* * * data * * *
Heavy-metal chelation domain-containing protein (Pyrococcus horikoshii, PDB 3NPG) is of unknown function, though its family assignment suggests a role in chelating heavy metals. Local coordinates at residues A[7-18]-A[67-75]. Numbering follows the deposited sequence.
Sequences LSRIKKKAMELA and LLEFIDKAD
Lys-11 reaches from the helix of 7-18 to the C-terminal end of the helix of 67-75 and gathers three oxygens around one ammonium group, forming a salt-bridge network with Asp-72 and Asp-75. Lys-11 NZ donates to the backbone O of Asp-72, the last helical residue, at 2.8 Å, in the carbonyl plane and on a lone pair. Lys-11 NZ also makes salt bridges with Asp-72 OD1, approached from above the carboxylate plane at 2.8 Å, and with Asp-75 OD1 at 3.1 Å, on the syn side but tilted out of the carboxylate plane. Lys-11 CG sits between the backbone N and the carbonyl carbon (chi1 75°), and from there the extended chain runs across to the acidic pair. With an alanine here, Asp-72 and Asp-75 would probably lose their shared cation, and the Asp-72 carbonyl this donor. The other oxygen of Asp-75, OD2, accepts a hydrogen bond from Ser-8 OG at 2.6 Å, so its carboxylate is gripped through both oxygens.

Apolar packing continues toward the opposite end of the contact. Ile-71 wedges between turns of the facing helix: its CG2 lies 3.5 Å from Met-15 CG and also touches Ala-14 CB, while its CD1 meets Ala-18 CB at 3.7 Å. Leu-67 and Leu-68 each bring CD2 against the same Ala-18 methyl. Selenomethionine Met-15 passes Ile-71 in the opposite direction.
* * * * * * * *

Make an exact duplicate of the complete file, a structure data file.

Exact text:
Heavy-metal chelation domain-containing protein (Pyrococcus horikoshii, PDB 3NPG) is of unknown function, though its family assignment suggests a role in chelating heavy metals. Local coordinates at residues A[7-18]-A[67-75]. Numbering follows the deposited sequence.
Sequences LSRIKKKAMELA and LLEFIDKAD
Lys-11 reaches from the helix of 7-18 to the C-terminal end of the helix of 67-75 and gathers three oxygens around one ammonium group, forming a salt-bridge network with Asp-72 and Asp-75. Lys-11 NZ donates to the backbone O of Asp-72, the last helical residue, at 2.8 Å, in the carbonyl plane and on a lone pair. Lys-11 NZ also makes salt bridges with Asp-72 OD1, approached from above the carboxylate plane at 2.8 Å, and with Asp-75 OD1 at 3.1 Å, on the syn side but tilted out of the carboxylate plane. Lys-11 CG sits between the backbone N and the carbonyl carbon (chi1 75°), and from there the extended chain runs across to the acidic pair. With an alanine here, Asp-72 and Asp-75 would probably lose their shared cation, and the Asp-72 carbonyl this donor. The other oxygen of Asp-75, OD2, accepts a hydrogen bond from Ser-8 OG at 2.6 Å, so its carboxylate is gripped through both oxygens.

Apolar packing continues toward the opposite end of the contact. Ile-71 wedges between turns of the facing helix: its CG2 lies 3.5 Å from Met-15 CG and also touches Ala-14 CB, while its CD1 meets Ala-18 CB at 3.7 Å. Leu-67 and Leu-68 each bring CD2 against the same Ala-18 methyl. Selenomethionine Met-15 passes Ile-71 in the opposite direction.